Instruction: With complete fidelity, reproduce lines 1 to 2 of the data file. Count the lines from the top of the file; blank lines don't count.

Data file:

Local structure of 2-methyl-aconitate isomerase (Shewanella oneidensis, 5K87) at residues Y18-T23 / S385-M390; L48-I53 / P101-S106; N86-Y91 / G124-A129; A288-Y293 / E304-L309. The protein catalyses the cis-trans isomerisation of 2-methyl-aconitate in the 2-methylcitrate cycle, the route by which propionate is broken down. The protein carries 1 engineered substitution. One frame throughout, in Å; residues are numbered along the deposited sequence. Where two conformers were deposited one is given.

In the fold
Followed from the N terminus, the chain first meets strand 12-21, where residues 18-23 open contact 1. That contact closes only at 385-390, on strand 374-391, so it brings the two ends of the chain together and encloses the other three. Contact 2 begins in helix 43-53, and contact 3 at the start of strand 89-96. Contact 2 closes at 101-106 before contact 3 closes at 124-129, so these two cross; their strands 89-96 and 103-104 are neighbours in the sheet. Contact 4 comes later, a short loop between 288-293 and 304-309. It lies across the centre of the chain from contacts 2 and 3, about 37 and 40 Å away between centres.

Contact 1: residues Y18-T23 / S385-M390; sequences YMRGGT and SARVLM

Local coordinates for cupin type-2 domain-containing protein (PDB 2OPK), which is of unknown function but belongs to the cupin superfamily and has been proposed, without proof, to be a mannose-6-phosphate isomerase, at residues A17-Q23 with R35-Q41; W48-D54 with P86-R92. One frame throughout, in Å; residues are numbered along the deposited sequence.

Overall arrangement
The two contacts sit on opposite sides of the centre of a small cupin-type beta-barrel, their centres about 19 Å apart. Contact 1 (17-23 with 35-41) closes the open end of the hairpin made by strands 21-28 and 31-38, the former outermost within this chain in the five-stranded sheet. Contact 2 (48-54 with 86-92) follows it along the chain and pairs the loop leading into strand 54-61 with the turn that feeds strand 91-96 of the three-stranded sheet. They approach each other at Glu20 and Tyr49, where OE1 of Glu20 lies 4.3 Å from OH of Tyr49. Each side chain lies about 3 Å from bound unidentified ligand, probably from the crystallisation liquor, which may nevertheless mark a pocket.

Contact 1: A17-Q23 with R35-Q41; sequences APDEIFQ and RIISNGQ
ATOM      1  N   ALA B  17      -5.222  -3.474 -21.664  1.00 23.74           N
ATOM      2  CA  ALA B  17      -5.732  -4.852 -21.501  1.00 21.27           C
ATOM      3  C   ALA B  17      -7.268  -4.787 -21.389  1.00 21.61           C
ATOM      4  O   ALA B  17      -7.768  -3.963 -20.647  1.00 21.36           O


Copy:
Local structure of 2-methyl-aconitate isomerase (Shewanella oneidensis, 5K87) at residues Y18-T23 / S385-M390; L48-I53 / P101-S106; N86-Y91 / G124-A129; A288-Y293 / E304-L309. The protein catalyses the cis-trans isomerisation of 2-methyl-aconitate in the 2-methylcitrate cycle, the route by which propionate is broken down. The protein carries 1 engineered substitution. One frame throughout, in Å; residues are numbered along the deposited sequence. Where two conformers were deposited one is given.

In the fold